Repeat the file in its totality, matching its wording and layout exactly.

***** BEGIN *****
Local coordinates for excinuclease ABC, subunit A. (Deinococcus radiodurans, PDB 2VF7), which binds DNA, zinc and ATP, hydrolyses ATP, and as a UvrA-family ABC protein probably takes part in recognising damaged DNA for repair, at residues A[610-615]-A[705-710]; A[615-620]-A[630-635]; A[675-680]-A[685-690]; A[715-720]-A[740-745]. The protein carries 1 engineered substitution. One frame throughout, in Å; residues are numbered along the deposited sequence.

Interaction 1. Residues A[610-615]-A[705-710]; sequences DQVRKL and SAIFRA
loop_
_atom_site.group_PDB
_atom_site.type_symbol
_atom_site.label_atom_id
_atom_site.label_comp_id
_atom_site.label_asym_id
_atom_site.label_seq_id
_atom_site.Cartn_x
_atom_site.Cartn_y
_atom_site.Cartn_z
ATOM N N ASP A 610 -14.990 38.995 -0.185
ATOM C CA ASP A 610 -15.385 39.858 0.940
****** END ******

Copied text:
Local coordinates for excinuclease ABC, subunit A. (Deinococcus radiodurans, PDB 2VF7), which binds DNA, zinc and ATP, hydrolyses ATP, and as a UvrA-family ABC protein probably takes part in recognising damaged DNA for repair, at residues A[610-615]-A[705-710]; A[615-620]-A[630-635]; A[675-680]-A[685-690]; A[715-720]-A[740-745]. The protein carries 1 engineered substitution. One frame throughout, in Å; residues are numbered along the deposited sequence.

Interaction 1. Residues A[610-615]-A[705-710]; sequences DQVRKL and SAIFRA
loop_
_atom_site.group_PDB
_atom_site.type_symbol
_atom_site.label_atom_id
_atom_site.label_comp_id
_atom_site.label_asym_id
_atom_site.label_seq_id
_atom_site.Cartn_x
_atom_site.Cartn_y
_atom_site.Cartn_z
ATOM N N ASP A 610 -14.990 38.995 -0.185
ATOM C CA ASP A 610 -15.385 39.858 0.940